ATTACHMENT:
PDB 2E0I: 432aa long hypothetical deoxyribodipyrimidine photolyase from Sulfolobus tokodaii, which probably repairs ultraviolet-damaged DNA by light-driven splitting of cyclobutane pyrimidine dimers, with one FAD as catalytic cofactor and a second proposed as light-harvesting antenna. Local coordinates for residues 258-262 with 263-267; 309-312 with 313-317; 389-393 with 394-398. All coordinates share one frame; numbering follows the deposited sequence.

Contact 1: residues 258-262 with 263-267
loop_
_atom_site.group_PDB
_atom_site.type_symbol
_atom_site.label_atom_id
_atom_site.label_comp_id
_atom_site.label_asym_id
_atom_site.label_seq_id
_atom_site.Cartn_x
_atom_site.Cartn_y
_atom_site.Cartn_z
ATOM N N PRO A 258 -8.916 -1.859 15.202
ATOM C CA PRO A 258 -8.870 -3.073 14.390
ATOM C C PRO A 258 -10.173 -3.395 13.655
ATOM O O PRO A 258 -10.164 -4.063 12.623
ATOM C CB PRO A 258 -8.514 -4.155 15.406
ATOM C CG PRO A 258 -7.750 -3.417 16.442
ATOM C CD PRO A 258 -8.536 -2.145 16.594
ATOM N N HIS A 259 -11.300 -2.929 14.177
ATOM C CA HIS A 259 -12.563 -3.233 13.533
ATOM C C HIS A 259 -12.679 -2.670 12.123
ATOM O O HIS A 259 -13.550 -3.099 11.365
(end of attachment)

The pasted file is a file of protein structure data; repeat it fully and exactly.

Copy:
PDB 2E0I: 432aa long hypothetical deoxyribodipyrimidine photolyase from Sulfolobus tokodaii, which probably repairs ultraviolet-damaged DNA by light-driven splitting of cyclobutane pyrimidine dimers, with one FAD as catalytic cofactor and a second proposed as light-harvesting antenna. Local coordinates for residues 258-262 with 263-267; 309-312 with 313-317; 389-393 with 394-398. All coordinates share one frame; numbering follows the deposited sequence.

Contact 1: residues 258-262 with 263-267
loop_
_atom_site.group_PDB
_atom_site.type_symbol
_atom_site.label_atom_id
_atom_site.label_comp_id
_atom_site.label_asym_id
_atom_site.label_seq_id
_atom_site.Cartn_x
_atom_site.Cartn_y
_atom_site.Cartn_z
ATOM N N PRO A 258 -8.916 -1.859 15.202
ATOM C CA PRO A 258 -8.870 -3.073 14.390
ATOM C C PRO A 258 -10.173 -3.395 13.655
ATOM O O PRO A 258 -10.164 -4.063 12.623
ATOM C CB PRO A 258 -8.514 -4.155 15.406
ATOM C CG PRO A 258 -7.750 -3.417 16.442
ATOM C CD PRO A 258 -8.536 -2.145 16.594
ATOM N N HIS A 259 -11.300 -2.929 14.177
ATOM C CA HIS A 259 -12.563 -3.233 13.533
ATOM C C HIS A 259 -12.679 -2.670 12.123
ATOM O O HIS A 259 -13.550 -3.099 11.365